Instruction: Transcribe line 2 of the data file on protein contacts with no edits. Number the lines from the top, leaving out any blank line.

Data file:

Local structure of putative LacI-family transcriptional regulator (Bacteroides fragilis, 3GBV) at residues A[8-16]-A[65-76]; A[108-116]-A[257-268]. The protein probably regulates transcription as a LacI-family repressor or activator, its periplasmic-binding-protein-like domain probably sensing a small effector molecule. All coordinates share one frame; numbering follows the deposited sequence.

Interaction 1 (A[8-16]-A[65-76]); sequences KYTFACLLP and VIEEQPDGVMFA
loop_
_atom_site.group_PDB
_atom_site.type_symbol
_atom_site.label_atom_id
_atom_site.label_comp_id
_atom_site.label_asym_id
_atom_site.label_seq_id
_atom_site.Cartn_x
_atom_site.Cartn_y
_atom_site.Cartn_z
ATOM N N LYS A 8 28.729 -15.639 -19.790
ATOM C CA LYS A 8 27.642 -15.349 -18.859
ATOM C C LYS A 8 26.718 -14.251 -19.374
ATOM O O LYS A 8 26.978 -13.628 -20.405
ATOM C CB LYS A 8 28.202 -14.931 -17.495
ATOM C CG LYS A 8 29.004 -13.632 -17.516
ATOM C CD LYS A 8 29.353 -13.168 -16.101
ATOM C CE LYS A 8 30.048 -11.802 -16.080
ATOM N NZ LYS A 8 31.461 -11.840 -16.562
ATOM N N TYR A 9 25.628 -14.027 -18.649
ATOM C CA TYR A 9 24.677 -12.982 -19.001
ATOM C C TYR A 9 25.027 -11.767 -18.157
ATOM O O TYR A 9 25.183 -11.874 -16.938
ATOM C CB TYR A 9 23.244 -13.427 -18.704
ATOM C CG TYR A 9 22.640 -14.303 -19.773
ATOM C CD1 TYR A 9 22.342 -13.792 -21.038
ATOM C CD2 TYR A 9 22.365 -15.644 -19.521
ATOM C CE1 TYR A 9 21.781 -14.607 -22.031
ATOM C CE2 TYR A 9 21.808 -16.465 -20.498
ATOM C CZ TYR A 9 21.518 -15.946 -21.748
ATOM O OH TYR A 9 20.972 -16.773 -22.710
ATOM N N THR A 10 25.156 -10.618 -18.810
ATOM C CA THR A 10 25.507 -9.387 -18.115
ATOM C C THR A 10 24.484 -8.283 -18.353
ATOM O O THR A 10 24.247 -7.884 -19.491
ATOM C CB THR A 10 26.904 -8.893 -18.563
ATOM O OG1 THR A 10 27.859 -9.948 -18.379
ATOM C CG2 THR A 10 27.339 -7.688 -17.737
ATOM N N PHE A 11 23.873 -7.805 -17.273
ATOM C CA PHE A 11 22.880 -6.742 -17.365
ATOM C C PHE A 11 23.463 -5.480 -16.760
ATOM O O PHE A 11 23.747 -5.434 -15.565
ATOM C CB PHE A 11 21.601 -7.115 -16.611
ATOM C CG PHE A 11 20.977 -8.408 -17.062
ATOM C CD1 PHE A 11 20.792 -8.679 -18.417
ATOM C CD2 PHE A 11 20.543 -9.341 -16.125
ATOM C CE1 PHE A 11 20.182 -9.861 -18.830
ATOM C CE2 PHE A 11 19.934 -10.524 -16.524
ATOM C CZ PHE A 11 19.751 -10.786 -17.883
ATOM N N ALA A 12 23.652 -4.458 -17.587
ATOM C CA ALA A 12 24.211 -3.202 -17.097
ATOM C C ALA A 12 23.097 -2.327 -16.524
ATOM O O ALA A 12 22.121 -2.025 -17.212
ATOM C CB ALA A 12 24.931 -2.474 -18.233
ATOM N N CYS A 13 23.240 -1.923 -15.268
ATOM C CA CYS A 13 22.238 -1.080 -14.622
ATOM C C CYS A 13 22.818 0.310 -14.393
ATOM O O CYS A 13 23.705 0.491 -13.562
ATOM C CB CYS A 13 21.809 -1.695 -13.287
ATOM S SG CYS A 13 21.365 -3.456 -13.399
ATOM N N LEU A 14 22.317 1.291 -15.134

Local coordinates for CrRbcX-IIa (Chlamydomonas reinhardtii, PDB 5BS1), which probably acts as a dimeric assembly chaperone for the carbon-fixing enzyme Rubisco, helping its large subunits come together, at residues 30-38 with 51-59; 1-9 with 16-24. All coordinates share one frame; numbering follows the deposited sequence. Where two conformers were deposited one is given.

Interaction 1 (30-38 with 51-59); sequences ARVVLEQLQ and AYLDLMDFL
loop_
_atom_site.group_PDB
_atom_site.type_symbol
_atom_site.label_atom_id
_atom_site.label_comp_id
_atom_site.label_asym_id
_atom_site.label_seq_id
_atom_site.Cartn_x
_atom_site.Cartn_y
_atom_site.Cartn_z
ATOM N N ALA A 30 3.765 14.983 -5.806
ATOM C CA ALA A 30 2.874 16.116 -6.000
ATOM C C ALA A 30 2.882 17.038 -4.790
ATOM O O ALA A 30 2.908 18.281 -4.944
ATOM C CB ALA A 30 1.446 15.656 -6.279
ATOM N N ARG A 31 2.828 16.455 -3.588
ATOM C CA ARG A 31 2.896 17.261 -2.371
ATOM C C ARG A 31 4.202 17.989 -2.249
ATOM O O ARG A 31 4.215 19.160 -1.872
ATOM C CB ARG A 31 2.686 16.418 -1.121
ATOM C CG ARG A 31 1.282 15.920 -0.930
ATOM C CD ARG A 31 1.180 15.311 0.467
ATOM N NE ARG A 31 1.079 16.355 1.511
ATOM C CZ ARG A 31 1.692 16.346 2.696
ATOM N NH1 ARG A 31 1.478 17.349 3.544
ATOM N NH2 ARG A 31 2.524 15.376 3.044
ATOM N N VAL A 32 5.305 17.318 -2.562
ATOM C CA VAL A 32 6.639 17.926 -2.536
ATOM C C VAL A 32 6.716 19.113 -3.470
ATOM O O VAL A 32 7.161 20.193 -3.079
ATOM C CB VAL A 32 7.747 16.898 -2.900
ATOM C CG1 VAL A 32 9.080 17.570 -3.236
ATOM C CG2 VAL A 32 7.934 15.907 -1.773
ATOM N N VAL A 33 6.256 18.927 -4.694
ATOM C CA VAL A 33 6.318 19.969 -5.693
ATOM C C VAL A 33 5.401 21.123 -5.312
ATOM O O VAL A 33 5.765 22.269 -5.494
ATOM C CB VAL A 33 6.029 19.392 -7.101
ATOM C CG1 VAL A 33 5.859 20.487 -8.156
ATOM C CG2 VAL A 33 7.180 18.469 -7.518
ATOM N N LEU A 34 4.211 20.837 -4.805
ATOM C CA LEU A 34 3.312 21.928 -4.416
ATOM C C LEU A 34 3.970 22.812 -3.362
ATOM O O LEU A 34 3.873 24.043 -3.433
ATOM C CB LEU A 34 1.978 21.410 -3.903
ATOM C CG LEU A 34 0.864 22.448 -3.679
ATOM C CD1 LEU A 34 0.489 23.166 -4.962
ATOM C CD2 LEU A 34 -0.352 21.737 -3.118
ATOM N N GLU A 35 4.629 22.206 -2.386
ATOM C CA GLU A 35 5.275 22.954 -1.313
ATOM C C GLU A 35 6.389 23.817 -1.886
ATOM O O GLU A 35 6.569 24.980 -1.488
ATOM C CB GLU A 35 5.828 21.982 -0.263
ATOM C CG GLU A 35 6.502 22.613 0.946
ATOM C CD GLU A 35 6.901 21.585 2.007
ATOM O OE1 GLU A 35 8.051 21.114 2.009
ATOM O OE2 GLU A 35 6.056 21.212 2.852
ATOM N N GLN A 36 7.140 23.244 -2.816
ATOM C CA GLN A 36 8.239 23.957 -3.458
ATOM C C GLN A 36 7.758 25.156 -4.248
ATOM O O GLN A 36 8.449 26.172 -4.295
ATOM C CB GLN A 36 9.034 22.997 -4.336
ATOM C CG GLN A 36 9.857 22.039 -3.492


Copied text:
Interaction 1 (A[8-16]-A[65-76]); sequences KYTFACLLP and VIEEQPDGVMFA